Registration is open for our Prosecutor Trial Skills Course this July in Austin. It’s a full week of intensive training that prepares newly hired prosecutors for their work both in the courtroom and out. Seasoned faculty advisors are assigned to small groups of attendees to answer questions and direct discussions at each table, and two aspects of trial—jury selection and opening statement—are demonstrated by veteran prosecutors. Other elements of trial are covered, from opening statements to closing arguments, as are DWI and domestic violence prosecution (two of the most common offenses new prosecutors handle), plea bargains, probation revocation hearings, and motions to suppress. There’s even an optional forum on Class C misdemeanors for those prosecutors who practice in JP or municipal courts. New prosecutors won’t want to miss this intensive, high-quality training customized especially for them! 

Reminder:  TDCAA dues-paying members get a $50 discount on TDCAA Legislative Updates!  

One of the benefits of being a dues-paying member at TDCAA is a steep discount on the TDCAA Legislative Updates. If you are a dues-paying member and register in advance online, you will receive a $50 discount off the $150 non-member registration fee. If you want to become a member before you register for an update, just go to www.tdcaa.com/membership. Unsure if you are a member? Contact Kaylene at [email protected].    

Legislative Update Seminars

We have opened online registrations for our Legislative Update tour this summer! We’ll visit more than 20 locations throughout Texas in July and August to teach you, your staff, and your local court and law enforcement communities about all the new laws that will impact your work. If you haven’t already received your brochure listing all the locations and details, a PDF version is available online here. Find a date and location convenient for you and your staff and join us for the big show!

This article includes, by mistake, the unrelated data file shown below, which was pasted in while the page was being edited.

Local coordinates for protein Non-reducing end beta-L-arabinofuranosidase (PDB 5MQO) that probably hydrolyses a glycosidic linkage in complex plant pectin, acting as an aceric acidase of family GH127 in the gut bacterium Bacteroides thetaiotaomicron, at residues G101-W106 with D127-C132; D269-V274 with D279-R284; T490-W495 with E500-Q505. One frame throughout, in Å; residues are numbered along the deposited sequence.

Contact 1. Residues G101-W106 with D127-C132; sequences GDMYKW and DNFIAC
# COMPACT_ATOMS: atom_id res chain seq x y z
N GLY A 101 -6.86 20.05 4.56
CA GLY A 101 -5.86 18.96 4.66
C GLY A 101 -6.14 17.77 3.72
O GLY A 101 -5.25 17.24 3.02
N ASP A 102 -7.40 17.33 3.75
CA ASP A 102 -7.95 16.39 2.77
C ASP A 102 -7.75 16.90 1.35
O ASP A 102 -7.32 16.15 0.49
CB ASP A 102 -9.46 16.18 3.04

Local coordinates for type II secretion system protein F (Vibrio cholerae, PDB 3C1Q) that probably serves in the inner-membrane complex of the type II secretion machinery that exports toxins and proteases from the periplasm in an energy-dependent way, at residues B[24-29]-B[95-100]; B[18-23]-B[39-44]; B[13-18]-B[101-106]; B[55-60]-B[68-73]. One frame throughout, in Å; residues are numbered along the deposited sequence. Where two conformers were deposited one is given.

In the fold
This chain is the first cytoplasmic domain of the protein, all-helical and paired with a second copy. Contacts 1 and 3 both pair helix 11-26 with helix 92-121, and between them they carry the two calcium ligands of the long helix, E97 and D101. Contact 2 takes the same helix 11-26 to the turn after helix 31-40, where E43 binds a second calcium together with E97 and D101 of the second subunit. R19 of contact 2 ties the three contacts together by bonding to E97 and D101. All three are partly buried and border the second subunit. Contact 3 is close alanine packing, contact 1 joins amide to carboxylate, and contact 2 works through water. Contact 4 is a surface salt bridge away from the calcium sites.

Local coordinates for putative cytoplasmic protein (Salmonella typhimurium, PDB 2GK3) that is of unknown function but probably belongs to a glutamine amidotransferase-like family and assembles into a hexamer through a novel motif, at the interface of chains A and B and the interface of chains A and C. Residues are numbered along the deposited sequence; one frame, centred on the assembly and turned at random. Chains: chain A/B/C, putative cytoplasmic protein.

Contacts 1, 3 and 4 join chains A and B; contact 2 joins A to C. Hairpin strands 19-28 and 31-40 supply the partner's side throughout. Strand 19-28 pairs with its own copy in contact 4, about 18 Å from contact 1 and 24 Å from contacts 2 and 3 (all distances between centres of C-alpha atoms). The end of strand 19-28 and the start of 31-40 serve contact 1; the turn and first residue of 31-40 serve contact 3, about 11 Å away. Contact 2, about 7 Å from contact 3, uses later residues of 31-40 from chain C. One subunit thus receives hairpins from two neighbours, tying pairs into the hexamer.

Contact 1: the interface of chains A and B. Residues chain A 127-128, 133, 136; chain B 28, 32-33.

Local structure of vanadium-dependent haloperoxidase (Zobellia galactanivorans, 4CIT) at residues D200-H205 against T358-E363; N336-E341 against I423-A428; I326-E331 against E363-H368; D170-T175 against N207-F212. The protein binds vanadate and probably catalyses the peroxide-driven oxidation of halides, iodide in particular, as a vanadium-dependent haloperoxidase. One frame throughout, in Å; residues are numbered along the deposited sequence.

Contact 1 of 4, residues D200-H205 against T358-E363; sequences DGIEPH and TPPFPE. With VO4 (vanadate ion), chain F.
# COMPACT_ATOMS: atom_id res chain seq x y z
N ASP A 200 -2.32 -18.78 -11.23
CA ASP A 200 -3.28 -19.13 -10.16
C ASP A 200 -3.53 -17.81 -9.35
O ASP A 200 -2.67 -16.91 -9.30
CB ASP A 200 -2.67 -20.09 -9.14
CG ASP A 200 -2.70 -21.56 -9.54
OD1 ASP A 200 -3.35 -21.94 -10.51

TDCAA is pleased to offer these unique case summaries from the U.S. Supreme Court, the Fifth Circuit Court of Appeals, the Texas Court of Criminal Appeals, the Texas Supreme Court, the Texas Courts of Appeals and the Texas Attorney General. In addition to the basic summaries, each case will have a link to the full text opinion and will offer exclusive prosecutor commentary explaining how the case may impact you as a prosecutor. The case summaries are for the benefit of prosecutors, their staff members, and members of the law enforcement community. These summaries are NOT a source of legal advice for citizens. The commentaries expressed in these case summaries are not official statements by TDCAA and do not represent the opinions of TDCAA, its staff, or any member of the association. Please email comments, problems, or questions to [email protected]